An obvious reason for the voting blocs and unpredictable results were the frequent swaps. In particular, switching to three tribes after two episodes really shook up the status quo. It forced Tasha and Savage to connect with Abi and undercut parts of the Bayon core. There’s a risk in having too much producer interference, but it felt necessary in this type of season. Pre-game alliances were in place because of the public vote. Players had weeks to make deals while campaigning to return. The producers wanted to ensure that a strong alliance wouldn’t control the game. The early merge at 13 also brought more chaos during a potentially dull time.
Another huge factor was the hidden immunity idols, which worked because they remained a mystery. Having Jeremy and Kelley find them also worked in production’s favor. This wasn’t a case where the idol basically leapt out and grabbed Keith like in San Juan Del Sur. Putting the idols at challenges was brilliant and helped build tension in contests that aren’t always thrilling. Beyond their ability to change the game, the idols delivered great drama. Watching everyone’s shocked faces when Kelley turned the tables on Savage was a classic moment. Finding idols in a weird tree had become standard; mixing up the formula was needed to make them exciting again.
I’m still not sold on the vote-stealer as a great advantage, but it did lead to exciting moments. The big question is whether the edge outweighs the danger of the information being public. Stephen’s fate supports the idea that it’s best to avoid this trap. I’ll be interested to see if we see this type of advantage again. Next season’s players won’t be aware of Stephen’s fate, so there’s still a chance it will get another shot. Will a third player fall victim to the curse? Regardless, I don’t mind the producers injecting a bit more variability into the mix with this extra twist.
You can call the voting blocs a new evolution of strategyTM or just a more fluid kind of alliance. Regardless, the acceptance of the constant shake-ups kept everyone on their toes. My predicting skills were even worse than usual, and I didn’t just lose my edge. It was difficult to read this group because of the frequent shifts. For example, Spencer joined Stephen’s plan to vote out Kelly and then went after him in the next week. After saving Joe and removing Stephen, Spencer turned around and voted against Joe the next time. There are plenty of other examples of this trend. Falling on the wrong side of the numbers wasn’t a death sentence until the final run.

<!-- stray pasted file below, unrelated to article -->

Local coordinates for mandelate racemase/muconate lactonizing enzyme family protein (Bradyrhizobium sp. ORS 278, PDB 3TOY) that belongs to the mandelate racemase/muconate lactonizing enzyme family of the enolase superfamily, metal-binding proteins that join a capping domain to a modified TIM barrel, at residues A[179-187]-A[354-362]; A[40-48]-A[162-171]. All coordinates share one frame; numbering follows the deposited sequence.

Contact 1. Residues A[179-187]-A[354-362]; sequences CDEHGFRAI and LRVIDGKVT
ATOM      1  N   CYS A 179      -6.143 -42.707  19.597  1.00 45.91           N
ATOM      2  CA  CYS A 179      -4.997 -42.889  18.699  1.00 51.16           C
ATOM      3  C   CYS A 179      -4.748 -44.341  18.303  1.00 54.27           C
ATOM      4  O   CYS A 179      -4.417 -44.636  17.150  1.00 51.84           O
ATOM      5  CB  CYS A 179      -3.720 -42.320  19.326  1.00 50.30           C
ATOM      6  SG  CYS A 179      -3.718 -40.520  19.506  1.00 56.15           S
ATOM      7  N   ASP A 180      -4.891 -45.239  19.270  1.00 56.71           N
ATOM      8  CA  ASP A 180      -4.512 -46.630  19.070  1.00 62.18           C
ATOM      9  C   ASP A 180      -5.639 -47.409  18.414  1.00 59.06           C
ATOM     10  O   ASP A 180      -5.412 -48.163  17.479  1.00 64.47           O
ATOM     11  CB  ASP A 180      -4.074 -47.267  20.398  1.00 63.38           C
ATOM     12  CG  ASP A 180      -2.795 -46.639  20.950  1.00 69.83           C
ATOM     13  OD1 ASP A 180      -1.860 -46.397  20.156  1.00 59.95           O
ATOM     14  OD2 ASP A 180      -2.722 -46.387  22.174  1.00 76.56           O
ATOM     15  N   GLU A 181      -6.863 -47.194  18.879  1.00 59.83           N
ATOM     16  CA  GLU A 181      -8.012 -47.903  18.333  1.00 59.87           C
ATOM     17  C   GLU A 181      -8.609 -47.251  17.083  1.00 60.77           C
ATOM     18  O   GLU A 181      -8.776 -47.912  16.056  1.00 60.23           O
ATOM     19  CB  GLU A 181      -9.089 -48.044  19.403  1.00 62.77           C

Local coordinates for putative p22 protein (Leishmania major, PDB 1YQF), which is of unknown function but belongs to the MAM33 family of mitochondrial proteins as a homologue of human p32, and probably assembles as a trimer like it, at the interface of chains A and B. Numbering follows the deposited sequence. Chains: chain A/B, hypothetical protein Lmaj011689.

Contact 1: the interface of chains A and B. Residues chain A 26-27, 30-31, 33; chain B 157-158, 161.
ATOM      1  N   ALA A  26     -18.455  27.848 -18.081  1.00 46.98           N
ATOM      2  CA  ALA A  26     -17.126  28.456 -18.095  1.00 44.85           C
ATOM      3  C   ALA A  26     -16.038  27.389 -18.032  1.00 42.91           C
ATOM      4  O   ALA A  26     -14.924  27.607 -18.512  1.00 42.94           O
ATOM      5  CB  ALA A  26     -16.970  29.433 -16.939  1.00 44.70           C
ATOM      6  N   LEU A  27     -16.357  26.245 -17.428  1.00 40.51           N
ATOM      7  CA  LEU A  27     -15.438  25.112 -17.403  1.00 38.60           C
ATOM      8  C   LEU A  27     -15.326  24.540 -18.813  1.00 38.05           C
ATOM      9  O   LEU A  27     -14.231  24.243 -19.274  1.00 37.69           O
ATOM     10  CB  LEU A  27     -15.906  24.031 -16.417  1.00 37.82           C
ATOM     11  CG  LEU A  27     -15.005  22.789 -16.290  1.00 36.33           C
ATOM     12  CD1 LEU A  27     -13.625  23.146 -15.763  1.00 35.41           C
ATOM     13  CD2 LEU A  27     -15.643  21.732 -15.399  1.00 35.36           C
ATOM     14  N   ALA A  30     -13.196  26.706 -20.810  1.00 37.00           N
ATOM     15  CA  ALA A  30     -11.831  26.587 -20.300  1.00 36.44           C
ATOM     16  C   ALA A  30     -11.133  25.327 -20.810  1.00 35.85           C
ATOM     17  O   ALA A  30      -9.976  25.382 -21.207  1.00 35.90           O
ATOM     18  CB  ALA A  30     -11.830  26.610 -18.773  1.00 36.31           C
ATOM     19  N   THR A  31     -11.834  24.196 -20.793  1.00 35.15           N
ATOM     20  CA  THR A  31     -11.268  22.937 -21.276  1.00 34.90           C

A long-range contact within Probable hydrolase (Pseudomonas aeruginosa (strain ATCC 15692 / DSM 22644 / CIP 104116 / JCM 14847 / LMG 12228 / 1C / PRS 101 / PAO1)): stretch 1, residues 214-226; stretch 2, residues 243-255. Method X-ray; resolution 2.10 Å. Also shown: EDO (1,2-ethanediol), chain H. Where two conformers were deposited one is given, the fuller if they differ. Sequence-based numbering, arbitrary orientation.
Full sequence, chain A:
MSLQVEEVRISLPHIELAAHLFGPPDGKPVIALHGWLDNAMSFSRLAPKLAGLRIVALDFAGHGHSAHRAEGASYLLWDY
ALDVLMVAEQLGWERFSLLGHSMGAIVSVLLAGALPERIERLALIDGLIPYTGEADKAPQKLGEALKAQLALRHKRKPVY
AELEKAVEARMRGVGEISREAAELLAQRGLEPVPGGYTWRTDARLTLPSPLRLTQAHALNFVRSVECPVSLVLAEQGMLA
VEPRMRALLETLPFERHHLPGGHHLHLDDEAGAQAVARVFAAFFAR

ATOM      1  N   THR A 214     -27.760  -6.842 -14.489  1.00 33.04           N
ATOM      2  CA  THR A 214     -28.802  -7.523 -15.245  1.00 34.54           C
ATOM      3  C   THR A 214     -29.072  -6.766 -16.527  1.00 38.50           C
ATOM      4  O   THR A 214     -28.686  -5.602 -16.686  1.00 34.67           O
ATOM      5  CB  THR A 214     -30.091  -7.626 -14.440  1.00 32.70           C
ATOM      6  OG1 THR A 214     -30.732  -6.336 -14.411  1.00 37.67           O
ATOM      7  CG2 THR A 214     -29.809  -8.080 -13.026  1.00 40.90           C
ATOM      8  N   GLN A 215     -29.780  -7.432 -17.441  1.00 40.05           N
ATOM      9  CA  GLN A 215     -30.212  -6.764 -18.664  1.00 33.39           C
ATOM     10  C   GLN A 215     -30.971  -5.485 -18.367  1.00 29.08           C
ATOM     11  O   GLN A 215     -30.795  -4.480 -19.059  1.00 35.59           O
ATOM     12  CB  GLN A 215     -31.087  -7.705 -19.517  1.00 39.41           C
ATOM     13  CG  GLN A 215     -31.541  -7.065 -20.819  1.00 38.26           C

Prior to the game, players like Kass, Joe, and Stephen seemed to have little chance because of pre-conceived notions. Kass was too unpredictable, Joe was a physical threat, and Stephen was a strategist. Amazingly, all three made the merge. Part of their success was through luck and team challenges, but each had a chance to take a real shot. Many identified Vytas as a tough competitor who could make waves, and he went out first. It was exciting to realize early on that we wouldn’t just see the obvious targets going early, however. This wouldn’t be another Survivor All-Stars. The fact that Jeremy was rarely targeted and won supports the difference.
Before closing out this season, I have to spend more time on the big Tribal Council. Kelley actually might have succeeded if she hadn’t played the idol. If we assume that Jeremy only used his idol because of Kelley’s play, we would have seen a 3-3 tie. If the deadlock led to rocks, Kimmi, Keith, and Tasha would have gone to rocks. It would have been identical to Blood vs. Water but with no Redemption Island. The chances of success for the underdogs were only 33%, but it’s an intriguing possibility.
If Kelley had planned to play her idol and was certain she was the sole target, another move was splitting the three votes between Jeremy and Tasha. Putting one vote on Tasha would have sent her “to the house”. It’s fun to consider the different options, though I can’t blame Kelley’s group for not going this route. They had no idea that Jeremy had a second idol, and I doubt anyone considered the rules in this rare situation. It’s the kind of scenario that’s unlikely to ever happen again because so many variables were involved in creating it.
Jeff teased season 32 during the reunion, and it looks even more brutal than this one. Most fans already know the cast, which includes a Big Brother player and former RHAP blogger. I loved the Second Chances group, but it will still be fun to meet new players. I’m curious about when Survivor will bring back the fan vote. This spring feels too soon, but it wouldn’t shock me. A more likely move is using it for season 35, but they may want to keep up the momentum now. Players are coming out of the woodwork already to pitch for a second chance, and it’s only a matter of time before it happens again.
I’ve been thrilled to connect with all of you this season and debate my incorrect picks. While a short break will be refreshing, I’ll be ready to roll for the fifth time when Survivor returns in February. I’m amazed at the show’s longevity and believe we’re in store for a lot more greatness next year. Happy holidays!